Strengthening the Pulse of Africa

Rich in protein and cultural significance, cowpea is one of the world’s most important pulses, nourishing more than 200 million people in sub-Saharan Africa alone. Eaten both as a green vegetable and as a grain, cowpea offers a wide range of uses as an affordable crop important for household nutrition and food security.

200 million people

Cowpea provides protein for more than 200 million people in sub-Saharan Africa, making it a vital source of nutrition for both rural and urban populations.

Source: CSIRO

It is a component in traditional dishes across West Africa where it is prized for its health benefits and low cost of production.

Cowpea is also an important weaning food for children in communities across Africa and Asia. As indicated by its name, cowpea is also used for livestock fodder, making it the ultimate utility crop for resource-poor smallholder farmers. In Africa, 65% of total cowpea production is used for food or animal feed, with the remaining 35% used for seeds, wasted, or repurposed.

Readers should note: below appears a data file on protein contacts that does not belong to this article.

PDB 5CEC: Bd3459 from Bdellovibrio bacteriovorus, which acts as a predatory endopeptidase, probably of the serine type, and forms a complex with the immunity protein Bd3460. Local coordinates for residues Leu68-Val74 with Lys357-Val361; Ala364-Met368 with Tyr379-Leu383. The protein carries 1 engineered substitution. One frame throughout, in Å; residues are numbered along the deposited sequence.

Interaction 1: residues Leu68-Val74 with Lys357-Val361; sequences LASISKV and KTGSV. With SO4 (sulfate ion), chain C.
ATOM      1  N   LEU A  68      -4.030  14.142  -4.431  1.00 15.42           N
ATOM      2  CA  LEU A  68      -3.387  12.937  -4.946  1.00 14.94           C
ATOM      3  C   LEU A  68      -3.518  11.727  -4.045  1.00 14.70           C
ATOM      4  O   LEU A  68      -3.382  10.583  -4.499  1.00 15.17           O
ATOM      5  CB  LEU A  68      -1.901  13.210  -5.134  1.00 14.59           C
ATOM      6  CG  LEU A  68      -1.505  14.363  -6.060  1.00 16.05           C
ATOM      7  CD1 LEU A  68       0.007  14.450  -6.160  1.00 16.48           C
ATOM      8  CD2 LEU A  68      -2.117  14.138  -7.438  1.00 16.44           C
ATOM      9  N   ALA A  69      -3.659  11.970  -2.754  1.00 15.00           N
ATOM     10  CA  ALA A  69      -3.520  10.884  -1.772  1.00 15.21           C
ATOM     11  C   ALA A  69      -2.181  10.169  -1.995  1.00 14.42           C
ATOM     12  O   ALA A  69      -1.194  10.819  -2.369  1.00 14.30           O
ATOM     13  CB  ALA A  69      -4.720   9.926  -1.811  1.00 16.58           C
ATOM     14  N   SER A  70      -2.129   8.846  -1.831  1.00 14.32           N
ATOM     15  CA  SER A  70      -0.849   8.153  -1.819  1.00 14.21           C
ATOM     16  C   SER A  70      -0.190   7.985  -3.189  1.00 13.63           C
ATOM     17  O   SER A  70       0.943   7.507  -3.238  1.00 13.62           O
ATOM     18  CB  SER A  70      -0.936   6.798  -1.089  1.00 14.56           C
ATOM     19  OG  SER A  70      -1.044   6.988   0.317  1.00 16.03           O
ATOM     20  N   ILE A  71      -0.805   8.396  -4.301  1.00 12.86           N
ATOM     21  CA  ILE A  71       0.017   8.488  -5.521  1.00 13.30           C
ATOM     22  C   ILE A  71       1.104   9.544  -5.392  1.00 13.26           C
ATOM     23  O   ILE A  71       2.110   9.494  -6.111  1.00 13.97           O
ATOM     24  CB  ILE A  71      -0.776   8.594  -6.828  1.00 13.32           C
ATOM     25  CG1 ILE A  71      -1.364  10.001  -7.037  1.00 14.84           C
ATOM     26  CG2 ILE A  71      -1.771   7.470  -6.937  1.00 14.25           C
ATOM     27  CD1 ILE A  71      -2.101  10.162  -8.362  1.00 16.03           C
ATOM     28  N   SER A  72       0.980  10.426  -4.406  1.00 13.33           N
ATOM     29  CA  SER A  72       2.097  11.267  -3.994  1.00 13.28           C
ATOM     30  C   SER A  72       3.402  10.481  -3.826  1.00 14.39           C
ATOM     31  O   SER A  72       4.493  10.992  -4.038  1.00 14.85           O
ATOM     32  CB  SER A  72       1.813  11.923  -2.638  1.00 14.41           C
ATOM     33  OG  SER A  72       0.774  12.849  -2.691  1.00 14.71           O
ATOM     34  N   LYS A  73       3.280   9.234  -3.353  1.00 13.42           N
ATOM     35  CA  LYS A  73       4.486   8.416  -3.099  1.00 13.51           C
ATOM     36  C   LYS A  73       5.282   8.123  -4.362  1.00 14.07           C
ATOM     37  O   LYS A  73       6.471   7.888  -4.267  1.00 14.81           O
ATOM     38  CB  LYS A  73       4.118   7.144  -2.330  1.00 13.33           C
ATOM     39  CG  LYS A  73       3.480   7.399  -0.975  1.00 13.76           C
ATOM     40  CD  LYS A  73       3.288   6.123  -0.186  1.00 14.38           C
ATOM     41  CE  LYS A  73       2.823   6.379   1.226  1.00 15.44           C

Cowpea’s Hidden Promise

More than 90% of the world’s cowpea is grown in Africa.

Source: Agronomy

Cowpea is already grown by millions of smallholder farmers across Africa, where more than 90% of the world’s cowpea is grown. Major producers include Nigeria, Niger, and Burkina Faso and Ghana, which has an average yield of 1.37 MT/ha. Yet millions more could be benefitting from cowpea’s many uses and natural advantages with production advancements.  

Across West Africa, actual yields are currently less than 10% their theoretical maximum of 12.29 MT per hectare, with the Maruca pod borer insect alone causing losses of up to 80%. Weevils and mycotoxin contamination can further cause an estimated 30-100% losses during storage, compounding risks for farmers who are also contending with the impacts of climate change.

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